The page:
Can you name your company after yourself? Certainly, however…

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Can you name your company after yourself? Certainly, however…

Prior to the legal formation of a company under Thailand Civil and Commercial Code, the company’s name must be approved, then reserved at the Thai authorities. The applicant must be a partner, a promoter or a director of that company. The form for reserving the company’s name is available at the: (i) Office of the Central Company and Partnership Registration, Nonthaburi Province; (ii) Office of Business Registration Service (seven locations in Bangkok); and (iii) the various Provincial Office of the Company Limited and Partnership Registration and can be submitted in person, either by the partner, the promoter or the director or by an individual under a power of attorney in person or post. The company’s name reservation can also be conducted via the Department of Business Development website, www.dbd.go.th1.

The maximum amount of names for each reservation is three and should be submitted in order of preference. If approval granted, it will be for only one of the names2, with a thirty-day validity period3, which means the application to form the company expecting to use such name must be filed at (i) or (ii) if its location is in Bangkok and at (iii) if its location is in other provinces, within thirty days after the approval.

It should be noted that a company’s name must not contain certain words or phrases, for example, names that are the same or similar to those of other registered companies or entities or those that have already been formally reserved for other purposes. Of course names of the royal family, ministries, bureaus, departments, government offices or organizations are also prohibited, unless special prior permission has been granted. Also names of countries, unless in brackets will not be approved. Finally, names which are contrary to morality, public policy or public order4 may not be registered.

The company’s name must also include wording that indicates that it is: (i) a company; and (ii) its liability is limited. But also, the company’s foreign language name, if any, must have the same pronunciation or meaning as its Thai language name. It is the Registrar’s discretion as to whether or not the foreign language name has the same pronunciation or meaning as in the Thai language. Thus, it may be that the spelling submitted, even if correct in the submitted language, and even if it is a personal name, may be rejected, at least initially. For example, in one case from our own experience, a company name reservation was rejected because part of the company’s name was one of the German promoter’s name as that promoter spelled it in English. However, according to the Registrar, it was spelled “incorrectly” in English.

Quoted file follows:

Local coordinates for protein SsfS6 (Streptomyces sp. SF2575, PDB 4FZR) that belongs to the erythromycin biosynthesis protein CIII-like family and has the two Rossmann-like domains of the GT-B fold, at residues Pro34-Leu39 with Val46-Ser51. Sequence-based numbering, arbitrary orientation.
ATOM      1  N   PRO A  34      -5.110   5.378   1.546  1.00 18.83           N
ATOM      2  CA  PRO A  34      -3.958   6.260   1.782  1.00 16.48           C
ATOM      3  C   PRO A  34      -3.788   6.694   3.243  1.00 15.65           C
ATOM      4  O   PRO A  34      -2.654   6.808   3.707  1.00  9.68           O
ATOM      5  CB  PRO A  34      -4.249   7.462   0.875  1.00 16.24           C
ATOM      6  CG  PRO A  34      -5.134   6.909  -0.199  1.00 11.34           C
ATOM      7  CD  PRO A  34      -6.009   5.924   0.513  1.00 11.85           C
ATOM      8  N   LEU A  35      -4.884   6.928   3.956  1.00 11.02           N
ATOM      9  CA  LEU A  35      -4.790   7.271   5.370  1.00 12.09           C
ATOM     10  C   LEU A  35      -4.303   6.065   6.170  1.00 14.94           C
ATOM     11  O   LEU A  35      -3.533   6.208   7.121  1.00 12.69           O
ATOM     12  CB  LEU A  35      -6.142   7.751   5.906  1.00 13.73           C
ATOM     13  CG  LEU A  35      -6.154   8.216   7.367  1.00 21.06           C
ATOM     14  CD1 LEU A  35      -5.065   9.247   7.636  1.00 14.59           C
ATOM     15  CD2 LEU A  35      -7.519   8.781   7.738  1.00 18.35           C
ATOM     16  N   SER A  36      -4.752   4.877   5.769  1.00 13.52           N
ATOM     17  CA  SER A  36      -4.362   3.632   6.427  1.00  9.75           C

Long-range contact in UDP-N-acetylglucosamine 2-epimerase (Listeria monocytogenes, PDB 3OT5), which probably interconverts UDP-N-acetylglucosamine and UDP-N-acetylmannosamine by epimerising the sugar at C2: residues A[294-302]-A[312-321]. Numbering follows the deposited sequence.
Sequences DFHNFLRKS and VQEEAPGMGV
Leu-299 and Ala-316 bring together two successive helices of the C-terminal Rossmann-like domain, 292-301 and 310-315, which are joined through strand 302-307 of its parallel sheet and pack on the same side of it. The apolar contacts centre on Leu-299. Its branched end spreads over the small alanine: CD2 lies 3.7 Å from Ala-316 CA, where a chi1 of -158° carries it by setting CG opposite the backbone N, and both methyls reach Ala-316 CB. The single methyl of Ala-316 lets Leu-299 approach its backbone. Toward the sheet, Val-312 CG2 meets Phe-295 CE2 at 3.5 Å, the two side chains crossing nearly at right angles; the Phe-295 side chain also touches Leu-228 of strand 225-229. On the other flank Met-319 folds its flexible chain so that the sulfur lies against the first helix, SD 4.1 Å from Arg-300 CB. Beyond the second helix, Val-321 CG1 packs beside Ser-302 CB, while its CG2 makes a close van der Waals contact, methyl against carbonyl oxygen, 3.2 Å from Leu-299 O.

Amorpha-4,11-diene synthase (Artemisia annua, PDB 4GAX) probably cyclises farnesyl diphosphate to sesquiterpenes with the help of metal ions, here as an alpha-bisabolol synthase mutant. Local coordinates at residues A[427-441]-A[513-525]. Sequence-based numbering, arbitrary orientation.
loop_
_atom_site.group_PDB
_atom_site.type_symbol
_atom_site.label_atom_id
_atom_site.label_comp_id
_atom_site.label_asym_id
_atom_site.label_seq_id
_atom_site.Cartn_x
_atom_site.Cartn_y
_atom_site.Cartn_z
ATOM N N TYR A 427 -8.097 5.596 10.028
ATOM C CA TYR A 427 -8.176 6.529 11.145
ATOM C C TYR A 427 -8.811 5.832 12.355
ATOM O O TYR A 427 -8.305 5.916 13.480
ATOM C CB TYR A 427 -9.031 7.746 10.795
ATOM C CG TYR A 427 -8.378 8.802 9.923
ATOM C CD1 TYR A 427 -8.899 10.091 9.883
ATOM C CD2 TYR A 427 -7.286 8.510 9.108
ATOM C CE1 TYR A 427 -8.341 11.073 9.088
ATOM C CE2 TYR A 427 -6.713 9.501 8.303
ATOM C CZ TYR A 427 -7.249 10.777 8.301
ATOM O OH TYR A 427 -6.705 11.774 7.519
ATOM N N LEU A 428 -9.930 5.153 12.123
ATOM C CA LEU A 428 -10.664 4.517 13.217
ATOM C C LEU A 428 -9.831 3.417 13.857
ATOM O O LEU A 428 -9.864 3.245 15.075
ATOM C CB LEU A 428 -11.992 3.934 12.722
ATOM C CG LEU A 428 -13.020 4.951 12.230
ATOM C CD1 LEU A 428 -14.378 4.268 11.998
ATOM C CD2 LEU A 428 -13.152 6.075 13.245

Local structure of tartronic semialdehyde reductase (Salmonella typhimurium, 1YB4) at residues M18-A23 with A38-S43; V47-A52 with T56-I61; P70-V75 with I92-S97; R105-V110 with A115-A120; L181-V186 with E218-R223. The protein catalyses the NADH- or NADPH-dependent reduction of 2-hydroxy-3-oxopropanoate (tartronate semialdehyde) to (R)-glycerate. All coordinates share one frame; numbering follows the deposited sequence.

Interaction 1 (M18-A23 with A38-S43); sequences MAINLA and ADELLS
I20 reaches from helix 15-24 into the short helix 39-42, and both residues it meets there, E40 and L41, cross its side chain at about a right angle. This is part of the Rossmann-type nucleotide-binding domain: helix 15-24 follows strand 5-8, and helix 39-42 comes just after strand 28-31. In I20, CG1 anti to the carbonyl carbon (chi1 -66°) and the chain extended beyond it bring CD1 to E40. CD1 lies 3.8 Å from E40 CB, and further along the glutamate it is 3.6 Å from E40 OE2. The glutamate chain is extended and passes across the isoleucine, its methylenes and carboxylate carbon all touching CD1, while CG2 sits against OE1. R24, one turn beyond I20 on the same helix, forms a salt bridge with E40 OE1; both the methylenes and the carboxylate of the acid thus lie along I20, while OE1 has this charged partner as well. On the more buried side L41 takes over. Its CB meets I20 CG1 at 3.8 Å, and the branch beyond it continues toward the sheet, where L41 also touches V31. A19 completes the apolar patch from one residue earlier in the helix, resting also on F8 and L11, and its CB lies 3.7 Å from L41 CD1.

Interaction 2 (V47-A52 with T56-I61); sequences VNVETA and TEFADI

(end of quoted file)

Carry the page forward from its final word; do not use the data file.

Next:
What happened then? Did said German promoter have to give up how he actually spells his last name and use whatever spelling that the Registrar deemed appropriate? Fortunately, the answer was “no”. In that and any such case, the following documents were and can be submitted to the Registrar at the head Company’s Name Reservation Division, Office of the Central Company and Partnership Registration, Nonthaburi Province:

  1. A letter from one of the promoters explaining why that specific word in the company’s foreign language name should be spelt that way and disavowing any claim against the Registrar by the applicant for registering the name with a spelling that the Registrar does not think is correct;

  2. A copy of the German promoter’s passport, to show the Registrar how his last name is spelt;

  3. Two original copies of the completed application form for reserving company’s name signed by the same promoter who signs the letter mentioned in (1) together with a signed copy of his passport; and

  4. A signed copy of an attorney-in-fact’s identification card and house registration (if the promoter does not submit the documents by himself).

After reviewing the documents in the example case, the Registrar allowed the promoters to use the company’s name with the applicant’s previously disputed spelling.

 

DUENSING KIPPEN is a multi-service boutique domestic and cross boarder law firm specializing in real estate, construction, hospitality and corporate/commercial transactional matters as well as dispute resolution through negotiated settlement, arbitration and litigation proceedings. DUENISING KIPPEN is also the only firm in Thailand whose attorneys include three MCIArb internationally certified arbitrators. And DUEINSING KIPPEN is the only such firm in Thailand that compliments its real estate, construction, hospitality, and corporate/commercial legal expertise with a core tax law practice. DUENSING KIPPEN can be reached at: [email protected] or for more information visit them at: duensingkippen.com


 

1See: The Office of the Central Company and Partnership Registration’s Regulations Regarding Company and Partnership Registration (B.E. 2549) Clause 23.

2See: Ibid., Clause 24.

3See: Ibid., Clause 25.

4See: Ibid., Clause 37.

 

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